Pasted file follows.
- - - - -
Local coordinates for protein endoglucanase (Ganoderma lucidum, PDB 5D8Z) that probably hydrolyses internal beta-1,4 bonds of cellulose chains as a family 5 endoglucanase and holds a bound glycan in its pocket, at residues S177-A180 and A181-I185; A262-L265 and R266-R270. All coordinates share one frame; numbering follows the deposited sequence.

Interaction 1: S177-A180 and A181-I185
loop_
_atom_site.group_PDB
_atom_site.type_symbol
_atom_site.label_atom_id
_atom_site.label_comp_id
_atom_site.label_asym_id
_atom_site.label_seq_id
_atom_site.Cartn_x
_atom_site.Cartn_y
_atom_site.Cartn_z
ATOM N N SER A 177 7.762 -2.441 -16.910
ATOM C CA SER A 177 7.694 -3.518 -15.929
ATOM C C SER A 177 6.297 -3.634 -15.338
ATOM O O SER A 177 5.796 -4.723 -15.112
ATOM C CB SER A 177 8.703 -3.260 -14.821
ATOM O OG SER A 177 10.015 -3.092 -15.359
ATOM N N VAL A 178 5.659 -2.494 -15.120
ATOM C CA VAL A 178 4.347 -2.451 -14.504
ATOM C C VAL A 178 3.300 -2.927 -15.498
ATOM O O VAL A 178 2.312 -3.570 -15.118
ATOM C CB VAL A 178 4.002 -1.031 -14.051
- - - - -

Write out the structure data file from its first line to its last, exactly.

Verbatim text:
Local coordinates for protein endoglucanase (Ganoderma lucidum, PDB 5D8Z) that probably hydrolyses internal beta-1,4 bonds of cellulose chains as a family 5 endoglucanase and holds a bound glycan in its pocket, at residues S177-A180 and A181-I185; A262-L265 and R266-R270. All coordinates share one frame; numbering follows the deposited sequence.

Interaction 1: S177-A180 and A181-I185
loop_
_atom_site.group_PDB
_atom_site.type_symbol
_atom_site.label_atom_id
_atom_site.label_comp_id
_atom_site.label_asym_id
_atom_site.label_seq_id
_atom_site.Cartn_x
_atom_site.Cartn_y
_atom_site.Cartn_z
ATOM N N SER A 177 7.762 -2.441 -16.910
ATOM C CA SER A 177 7.694 -3.518 -15.929
ATOM C C SER A 177 6.297 -3.634 -15.338
ATOM O O SER A 177 5.796 -4.723 -15.112
ATOM C CB SER A 177 8.703 -3.260 -14.821
ATOM O OG SER A 177 10.015 -3.092 -15.359
ATOM N N VAL A 178 5.659 -2.494 -15.120
ATOM C CA VAL A 178 4.347 -2.451 -14.504
ATOM C C VAL A 178 3.300 -2.927 -15.498
ATOM O O VAL A 178 2.312 -3.570 -15.118
ATOM C CB VAL A 178 4.002 -1.031 -14.051